Structures of Participation in Digital Culture
Social Science Research Council, 2007 - Computers - 284 pages
Digital technologies are engines of cultural innovation, from the virtualization of group networks and social identities to the digital convergence of textural and audio-visual media. User-centered content production, from Wikipedia and YouTube to Open Source, has become the emblem of this transformation, but the changes run deeper and wider than these novel organizational forms.
Digital culture is also about the transformation of what it means to be a creator within a vast and growing reservoir of media, data, computational power, and communicative possibilities. We have few tools and models for understanding the power of databases, network representations, filtering techniques, digital rights management, and other new architectures of agency and control. We have even fewer accounts of how these new capacities have transformed our shared cultures and our understanding of and capacities to act within them. This volume addresses these issues and supplies the demand for a comprehensive critical framework that places these developments in context.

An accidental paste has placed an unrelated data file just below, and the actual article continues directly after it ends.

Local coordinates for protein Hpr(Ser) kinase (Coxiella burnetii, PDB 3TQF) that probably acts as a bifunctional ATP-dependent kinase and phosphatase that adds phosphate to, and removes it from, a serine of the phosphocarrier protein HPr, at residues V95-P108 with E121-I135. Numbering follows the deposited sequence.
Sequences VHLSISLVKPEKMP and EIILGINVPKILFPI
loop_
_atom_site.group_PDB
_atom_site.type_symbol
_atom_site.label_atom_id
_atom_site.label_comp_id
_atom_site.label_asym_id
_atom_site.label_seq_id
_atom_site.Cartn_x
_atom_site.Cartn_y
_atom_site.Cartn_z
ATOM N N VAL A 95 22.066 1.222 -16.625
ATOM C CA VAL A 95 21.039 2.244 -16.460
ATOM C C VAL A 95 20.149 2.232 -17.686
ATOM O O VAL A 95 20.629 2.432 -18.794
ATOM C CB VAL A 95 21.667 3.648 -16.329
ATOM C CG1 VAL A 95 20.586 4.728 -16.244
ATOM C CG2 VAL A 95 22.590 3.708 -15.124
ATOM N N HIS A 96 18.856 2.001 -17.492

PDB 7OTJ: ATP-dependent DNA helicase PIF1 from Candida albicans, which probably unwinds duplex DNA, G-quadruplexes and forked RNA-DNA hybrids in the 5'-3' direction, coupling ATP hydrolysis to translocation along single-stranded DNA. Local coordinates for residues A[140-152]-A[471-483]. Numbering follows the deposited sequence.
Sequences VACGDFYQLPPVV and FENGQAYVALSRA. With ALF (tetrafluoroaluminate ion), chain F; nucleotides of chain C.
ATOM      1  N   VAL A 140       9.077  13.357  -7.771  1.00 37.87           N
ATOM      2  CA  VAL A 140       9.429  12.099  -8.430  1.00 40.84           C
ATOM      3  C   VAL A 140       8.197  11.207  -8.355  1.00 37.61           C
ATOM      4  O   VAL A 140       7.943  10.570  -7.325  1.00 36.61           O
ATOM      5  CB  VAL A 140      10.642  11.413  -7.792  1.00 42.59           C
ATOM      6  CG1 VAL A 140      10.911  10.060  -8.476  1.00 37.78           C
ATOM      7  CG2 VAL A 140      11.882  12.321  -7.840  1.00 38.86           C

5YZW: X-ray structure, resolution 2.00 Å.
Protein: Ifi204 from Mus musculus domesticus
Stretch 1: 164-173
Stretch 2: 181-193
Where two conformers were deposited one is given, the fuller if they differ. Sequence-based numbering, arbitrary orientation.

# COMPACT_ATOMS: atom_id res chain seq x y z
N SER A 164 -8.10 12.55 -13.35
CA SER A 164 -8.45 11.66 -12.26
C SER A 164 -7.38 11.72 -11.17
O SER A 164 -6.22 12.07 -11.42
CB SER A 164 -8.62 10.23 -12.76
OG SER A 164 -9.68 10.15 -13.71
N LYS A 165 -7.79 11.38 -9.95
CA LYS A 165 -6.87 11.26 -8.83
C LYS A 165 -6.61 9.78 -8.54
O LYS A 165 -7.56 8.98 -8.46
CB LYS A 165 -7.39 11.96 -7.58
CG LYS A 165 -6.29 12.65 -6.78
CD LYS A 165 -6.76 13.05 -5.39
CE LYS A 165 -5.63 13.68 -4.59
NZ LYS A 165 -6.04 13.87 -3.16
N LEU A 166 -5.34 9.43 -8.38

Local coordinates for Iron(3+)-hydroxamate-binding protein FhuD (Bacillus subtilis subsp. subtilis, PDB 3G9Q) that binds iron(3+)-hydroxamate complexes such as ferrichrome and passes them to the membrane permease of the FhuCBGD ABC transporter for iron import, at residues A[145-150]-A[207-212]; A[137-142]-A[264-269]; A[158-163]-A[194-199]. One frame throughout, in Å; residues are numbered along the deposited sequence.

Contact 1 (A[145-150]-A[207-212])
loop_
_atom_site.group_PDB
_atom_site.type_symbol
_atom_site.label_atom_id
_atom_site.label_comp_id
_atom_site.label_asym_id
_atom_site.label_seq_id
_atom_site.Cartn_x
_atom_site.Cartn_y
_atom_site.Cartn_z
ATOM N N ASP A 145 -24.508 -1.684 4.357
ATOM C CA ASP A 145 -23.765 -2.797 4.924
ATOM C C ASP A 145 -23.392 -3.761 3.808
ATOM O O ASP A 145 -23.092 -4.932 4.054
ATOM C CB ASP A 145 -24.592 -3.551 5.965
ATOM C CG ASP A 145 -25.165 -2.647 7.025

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The old age, he argued, was one of diachrony and materialism: It gave us the
historicist visions of Darwin and Marx. This age, he argued, is that of synchrony
and form. When such an epistemic break is operated, the knowledge of the
What was different was as if in this new modern we were deprived of the ability to
think, our "social body" emptied out, prised open, "bodies without organs" as
Delueze and Guattari have argued, no time to reflect as in the old modernisms ...
Habermas argued, this process eroded the discursive habits and independent
capacities for judgment that gave substance to democracy's formal exercise in
elections. When James Boyle (2003) and other contemporary legal scholars
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Notes on Contagious Media 158
Picturing the Public 164
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